It is thus not only when consuming something blatantly poisonous, as she ultimately does, that eating is dangerous for Emma. Even in this rare instance where she eats of her own accord, paradoxically, her mouth closes upon more hollow space than edible matter. There is a startling emptiness to what is ostensibly an act of consumption; Flaubert writes that Emma has "la cuiller entre les dents," conjuring up an image of the hard surface of her teeth closing upon the equally hard surface of the spoon--a concave form, an empty shell. More important than what Emma actually ingests of the cherry ice is her pose: closing her mouth upon the scooped shape of the spoon, she appears poised to consume nothing.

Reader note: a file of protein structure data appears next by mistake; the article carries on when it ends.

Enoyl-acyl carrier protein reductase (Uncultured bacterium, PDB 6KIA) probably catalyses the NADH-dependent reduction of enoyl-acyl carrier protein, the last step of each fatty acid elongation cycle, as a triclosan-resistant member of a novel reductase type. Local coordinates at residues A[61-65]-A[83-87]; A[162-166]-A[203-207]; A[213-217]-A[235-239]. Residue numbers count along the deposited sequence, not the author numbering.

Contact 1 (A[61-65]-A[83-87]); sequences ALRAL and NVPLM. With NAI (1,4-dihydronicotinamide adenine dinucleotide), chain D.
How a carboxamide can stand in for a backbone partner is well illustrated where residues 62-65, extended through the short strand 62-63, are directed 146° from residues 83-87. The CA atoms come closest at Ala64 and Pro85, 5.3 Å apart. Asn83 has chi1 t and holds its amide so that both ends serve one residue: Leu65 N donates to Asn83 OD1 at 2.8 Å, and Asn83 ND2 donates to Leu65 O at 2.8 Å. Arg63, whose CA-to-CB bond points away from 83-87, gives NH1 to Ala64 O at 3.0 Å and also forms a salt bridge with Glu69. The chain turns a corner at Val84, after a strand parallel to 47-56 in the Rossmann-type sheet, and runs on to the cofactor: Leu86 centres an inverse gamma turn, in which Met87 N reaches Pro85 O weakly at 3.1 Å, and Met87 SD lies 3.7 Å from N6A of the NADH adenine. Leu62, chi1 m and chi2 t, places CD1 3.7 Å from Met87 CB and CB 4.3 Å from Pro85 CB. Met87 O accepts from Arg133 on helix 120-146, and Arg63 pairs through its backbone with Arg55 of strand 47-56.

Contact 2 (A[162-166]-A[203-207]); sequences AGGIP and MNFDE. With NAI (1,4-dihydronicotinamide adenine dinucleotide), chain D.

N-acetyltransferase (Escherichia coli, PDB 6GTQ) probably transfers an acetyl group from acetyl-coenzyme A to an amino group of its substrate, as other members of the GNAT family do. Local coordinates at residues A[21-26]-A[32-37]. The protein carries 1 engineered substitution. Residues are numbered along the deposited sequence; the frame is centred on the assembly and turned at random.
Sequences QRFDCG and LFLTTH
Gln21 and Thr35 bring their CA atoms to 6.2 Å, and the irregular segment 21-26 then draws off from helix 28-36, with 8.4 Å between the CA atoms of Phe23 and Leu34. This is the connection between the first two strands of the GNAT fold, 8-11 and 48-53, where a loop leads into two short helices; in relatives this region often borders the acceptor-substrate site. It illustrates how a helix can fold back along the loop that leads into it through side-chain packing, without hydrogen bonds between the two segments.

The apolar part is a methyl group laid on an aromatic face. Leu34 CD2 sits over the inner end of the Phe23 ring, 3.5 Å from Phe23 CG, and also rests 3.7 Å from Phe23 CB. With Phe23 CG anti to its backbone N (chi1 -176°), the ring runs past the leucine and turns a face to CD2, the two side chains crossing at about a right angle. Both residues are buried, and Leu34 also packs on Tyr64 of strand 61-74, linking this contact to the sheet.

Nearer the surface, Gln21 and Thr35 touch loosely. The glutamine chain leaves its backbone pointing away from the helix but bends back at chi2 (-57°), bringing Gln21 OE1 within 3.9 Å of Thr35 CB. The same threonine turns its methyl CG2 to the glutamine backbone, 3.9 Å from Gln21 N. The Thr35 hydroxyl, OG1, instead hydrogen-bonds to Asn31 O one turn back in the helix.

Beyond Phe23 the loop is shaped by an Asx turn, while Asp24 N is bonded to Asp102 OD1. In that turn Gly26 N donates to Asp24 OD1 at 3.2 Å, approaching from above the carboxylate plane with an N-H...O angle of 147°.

The "extase" Emma is supposedly experiencing is a strange one, for ecstasy is a state of being outside of oneself ("hors de soi et du monde sensible") (Le Petit Robert 870). Emma's ecstasy is terribly close to death, though, for here, she isn't at all; she is reduced to a kind of petrified physical form--a statue. This scene recalls the aforementioned theatrical drink of a mere drop of curacao, for here--as there--a purported moment of ingestion serves to make emptiness visible, to give form to absence. The Flaubertian table--and in fact, to a larger extent, the novel as a whole--owes its shape to the hollowness it holds. And this is entirely appropriate, since Flaubert famously believed, as we are reminded in his correspondence, that in order to create the most beautiful art, a certain emptiness was necessary: "Les ceuvres les plus belles sont celles ou il y a le moms de matiere" (Correspondance I: 31).